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    Arts

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    For historians of medieval Iberian art and architecture, María Rosa Menocal’s most important legacy lies in her work’s normalization of a culturally decentralized, multidisciplinary frame through which medieval visual objects became part of a broadly shared network of cultural production that was unrestricted by firm boundaries between particular polities or “faith groups.” While Menocal was not the first to advance such an approach, her persuasive promotion of it in works such as The Ornament of the World and the co-authored The Arts of Intimacy dovetailed closely with concurrent trends within the discipline of art history: new attentiveness to the variability of the Iberian cultural economy; a renewed concern with questions of reception and meaning; revived emphasis on close, contextual readings; and an openness to extra-disciplinary methodologies. The conceptual and disciplinary flexibility that Menocal’s work encouraged now lies at the very heart of current work on Iberian visual culture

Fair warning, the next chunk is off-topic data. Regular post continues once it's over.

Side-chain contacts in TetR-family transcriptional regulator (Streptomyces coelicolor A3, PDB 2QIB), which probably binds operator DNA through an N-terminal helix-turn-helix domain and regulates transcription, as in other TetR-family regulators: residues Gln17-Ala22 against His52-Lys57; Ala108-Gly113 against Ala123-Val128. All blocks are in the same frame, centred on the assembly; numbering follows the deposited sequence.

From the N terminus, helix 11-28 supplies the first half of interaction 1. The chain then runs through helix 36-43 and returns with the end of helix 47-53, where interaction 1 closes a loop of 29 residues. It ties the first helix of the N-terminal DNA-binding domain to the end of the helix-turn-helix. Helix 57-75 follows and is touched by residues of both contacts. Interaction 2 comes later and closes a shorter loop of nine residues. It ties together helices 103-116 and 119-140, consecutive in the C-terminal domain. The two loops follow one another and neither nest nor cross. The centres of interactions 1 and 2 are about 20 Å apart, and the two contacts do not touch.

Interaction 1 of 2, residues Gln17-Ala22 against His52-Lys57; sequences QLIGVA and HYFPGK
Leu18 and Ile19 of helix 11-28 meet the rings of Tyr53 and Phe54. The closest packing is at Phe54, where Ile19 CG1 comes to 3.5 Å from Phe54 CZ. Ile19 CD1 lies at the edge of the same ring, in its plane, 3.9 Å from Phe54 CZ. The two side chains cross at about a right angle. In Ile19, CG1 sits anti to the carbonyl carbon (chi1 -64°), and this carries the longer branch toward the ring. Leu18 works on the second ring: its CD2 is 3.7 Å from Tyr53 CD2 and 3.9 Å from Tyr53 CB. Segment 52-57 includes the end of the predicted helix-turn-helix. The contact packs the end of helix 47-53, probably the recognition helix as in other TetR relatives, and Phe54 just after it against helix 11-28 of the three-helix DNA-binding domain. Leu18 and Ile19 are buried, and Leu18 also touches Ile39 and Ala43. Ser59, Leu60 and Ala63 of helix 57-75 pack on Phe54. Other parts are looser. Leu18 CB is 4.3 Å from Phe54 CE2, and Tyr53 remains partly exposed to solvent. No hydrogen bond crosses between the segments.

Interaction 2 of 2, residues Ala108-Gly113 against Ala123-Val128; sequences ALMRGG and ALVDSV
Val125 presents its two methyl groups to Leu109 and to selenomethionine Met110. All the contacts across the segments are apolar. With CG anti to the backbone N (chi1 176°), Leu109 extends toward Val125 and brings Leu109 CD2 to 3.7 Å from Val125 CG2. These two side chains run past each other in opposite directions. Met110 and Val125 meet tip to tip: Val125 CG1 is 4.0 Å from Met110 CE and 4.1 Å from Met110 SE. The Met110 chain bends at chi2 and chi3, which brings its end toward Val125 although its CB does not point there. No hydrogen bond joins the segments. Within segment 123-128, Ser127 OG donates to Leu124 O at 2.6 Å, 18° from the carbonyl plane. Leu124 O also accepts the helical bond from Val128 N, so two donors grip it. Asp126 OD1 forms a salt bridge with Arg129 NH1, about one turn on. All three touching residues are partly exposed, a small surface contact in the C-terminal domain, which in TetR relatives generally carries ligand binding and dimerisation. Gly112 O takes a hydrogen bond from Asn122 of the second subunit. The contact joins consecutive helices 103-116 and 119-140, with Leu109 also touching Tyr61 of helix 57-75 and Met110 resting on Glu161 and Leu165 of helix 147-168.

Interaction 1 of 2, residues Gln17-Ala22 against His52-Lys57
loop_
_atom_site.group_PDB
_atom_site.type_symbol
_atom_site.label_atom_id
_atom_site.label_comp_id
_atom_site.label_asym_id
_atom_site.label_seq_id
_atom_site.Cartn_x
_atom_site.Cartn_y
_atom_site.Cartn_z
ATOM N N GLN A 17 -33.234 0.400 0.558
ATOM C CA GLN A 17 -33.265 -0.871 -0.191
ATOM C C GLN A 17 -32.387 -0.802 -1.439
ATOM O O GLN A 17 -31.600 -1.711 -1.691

The arithmetic of hyperelliptic curves

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    We summarise recent advances in techniques for solving Diophantine problems on hyperelliptic curves; in particular, those for finding the rank of the Jacobian, and the set of rational points on the curve

    Introduction: Layered Landscapes

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    This Special Issue of Arts investigates a series of creative projects focused upon and sited within certain peripheral landscapes of northern Britain ..

    Practices of Remembrance: The Experiences of Artists and Curators in the Centenary Commemoration of World War I